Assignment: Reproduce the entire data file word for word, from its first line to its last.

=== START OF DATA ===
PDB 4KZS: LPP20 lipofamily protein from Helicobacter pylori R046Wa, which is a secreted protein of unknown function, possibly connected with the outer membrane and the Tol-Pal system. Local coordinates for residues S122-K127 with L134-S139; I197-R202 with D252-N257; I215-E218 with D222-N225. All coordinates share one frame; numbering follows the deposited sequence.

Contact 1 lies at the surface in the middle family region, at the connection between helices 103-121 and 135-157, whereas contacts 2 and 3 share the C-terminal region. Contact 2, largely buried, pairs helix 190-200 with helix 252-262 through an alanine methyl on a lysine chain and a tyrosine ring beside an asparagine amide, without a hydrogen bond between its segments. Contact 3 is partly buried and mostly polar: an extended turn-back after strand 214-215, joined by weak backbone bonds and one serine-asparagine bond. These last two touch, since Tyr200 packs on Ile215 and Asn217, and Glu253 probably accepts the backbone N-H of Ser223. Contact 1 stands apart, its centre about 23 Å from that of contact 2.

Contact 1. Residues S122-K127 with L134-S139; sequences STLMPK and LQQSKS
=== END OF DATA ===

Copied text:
PDB 4KZS: LPP20 lipofamily protein from Helicobacter pylori R046Wa, which is a secreted protein of unknown function, possibly connected with the outer membrane and the Tol-Pal system. Local coordinates for residues S122-K127 with L134-S139; I197-R202 with D252-N257; I215-E218 with D222-N225. All coordinates share one frame; numbering follows the deposited sequence.

Contact 1 lies at the surface in the middle family region, at the connection between helices 103-121 and 135-157, whereas contacts 2 and 3 share the C-terminal region. Contact 2, largely buried, pairs helix 190-200 with helix 252-262 through an alanine methyl on a lysine chain and a tyrosine ring beside an asparagine amide, without a hydrogen bond between its segments. Contact 3 is partly buried and mostly polar: an extended turn-back after strand 214-215, joined by weak backbone bonds and one serine-asparagine bond. These last two touch, since Tyr200 packs on Ile215 and Asn217, and Glu253 probably accepts the backbone N-H of Ser223. Contact 1 stands apart, its centre about 23 Å from that of contact 2.

Contact 1. Residues S122-K127 with L134-S139; sequences STLMPK and LQQSKS